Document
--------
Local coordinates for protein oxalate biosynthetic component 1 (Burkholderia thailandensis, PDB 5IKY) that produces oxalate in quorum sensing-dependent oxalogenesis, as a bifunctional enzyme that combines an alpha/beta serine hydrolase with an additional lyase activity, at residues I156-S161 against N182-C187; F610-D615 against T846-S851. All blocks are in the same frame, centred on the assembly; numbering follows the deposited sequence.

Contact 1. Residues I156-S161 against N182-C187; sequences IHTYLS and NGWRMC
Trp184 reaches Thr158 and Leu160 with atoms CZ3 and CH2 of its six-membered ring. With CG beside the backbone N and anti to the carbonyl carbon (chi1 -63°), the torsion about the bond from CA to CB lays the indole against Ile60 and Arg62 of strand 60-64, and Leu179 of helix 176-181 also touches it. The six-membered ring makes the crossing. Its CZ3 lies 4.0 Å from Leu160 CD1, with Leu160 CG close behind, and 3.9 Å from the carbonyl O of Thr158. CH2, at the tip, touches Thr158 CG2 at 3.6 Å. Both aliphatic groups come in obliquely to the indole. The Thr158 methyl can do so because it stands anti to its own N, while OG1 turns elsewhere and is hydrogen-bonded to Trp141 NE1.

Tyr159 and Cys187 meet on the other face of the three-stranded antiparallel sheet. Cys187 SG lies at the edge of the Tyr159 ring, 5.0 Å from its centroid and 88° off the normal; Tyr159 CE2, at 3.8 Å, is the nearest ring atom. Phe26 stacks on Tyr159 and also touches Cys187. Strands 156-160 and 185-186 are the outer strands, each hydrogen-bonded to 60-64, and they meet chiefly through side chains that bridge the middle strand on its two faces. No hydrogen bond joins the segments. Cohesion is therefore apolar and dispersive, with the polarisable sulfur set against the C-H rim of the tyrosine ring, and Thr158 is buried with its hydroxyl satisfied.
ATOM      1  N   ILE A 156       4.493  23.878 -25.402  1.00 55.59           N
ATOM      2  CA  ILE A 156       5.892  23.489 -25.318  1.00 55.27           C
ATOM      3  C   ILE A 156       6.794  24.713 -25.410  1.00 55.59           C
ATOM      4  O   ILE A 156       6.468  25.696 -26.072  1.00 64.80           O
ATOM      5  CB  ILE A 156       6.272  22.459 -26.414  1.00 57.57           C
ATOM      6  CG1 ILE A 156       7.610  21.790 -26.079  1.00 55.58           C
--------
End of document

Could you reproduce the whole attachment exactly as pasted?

Local coordinates for protein oxalate biosynthetic component 1 (Burkholderia thailandensis, PDB 5IKY) that produces oxalate in quorum sensing-dependent oxalogenesis, as a bifunctional enzyme that combines an alpha/beta serine hydrolase with an additional lyase activity, at residues I156-S161 against N182-C187; F610-D615 against T846-S851. All blocks are in the same frame, centred on the assembly; numbering follows the deposited sequence.

Contact 1. Residues I156-S161 against N182-C187; sequences IHTYLS and NGWRMC
Trp184 reaches Thr158 and Leu160 with atoms CZ3 and CH2 of its six-membered ring. With CG beside the backbone N and anti to the carbonyl carbon (chi1 -63°), the torsion about the bond from CA to CB lays the indole against Ile60 and Arg62 of strand 60-64, and Leu179 of helix 176-181 also touches it. The six-membered ring makes the crossing. Its CZ3 lies 4.0 Å from Leu160 CD1, with Leu160 CG close behind, and 3.9 Å from the carbonyl O of Thr158. CH2, at the tip, touches Thr158 CG2 at 3.6 Å. Both aliphatic groups come in obliquely to the indole. The Thr158 methyl can do so because it stands anti to its own N, while OG1 turns elsewhere and is hydrogen-bonded to Trp141 NE1.

Tyr159 and Cys187 meet on the other face of the three-stranded antiparallel sheet. Cys187 SG lies at the edge of the Tyr159 ring, 5.0 Å from its centroid and 88° off the normal; Tyr159 CE2, at 3.8 Å, is the nearest ring atom. Phe26 stacks on Tyr159 and also touches Cys187. Strands 156-160 and 185-186 are the outer strands, each hydrogen-bonded to 60-64, and they meet chiefly through side chains that bridge the middle strand on its two faces. No hydrogen bond joins the segments. Cohesion is therefore apolar and dispersive, with the polarisable sulfur set against the C-H rim of the tyrosine ring, and Thr158 is buried with its hydroxyl satisfied.
ATOM      1  N   ILE A 156       4.493  23.878 -25.402  1.00 55.59           N
ATOM      2  CA  ILE A 156       5.892  23.489 -25.318  1.00 55.27           C
ATOM      3  C   ILE A 156       6.794  24.713 -25.410  1.00 55.59           C
ATOM      4  O   ILE A 156       6.468  25.696 -26.072  1.00 64.80           O
ATOM      5  CB  ILE A 156       6.272  22.459 -26.414  1.00 57.57           C
ATOM      6  CG1 ILE A 156       7.610  21.790 -26.079  1.00 55.58           C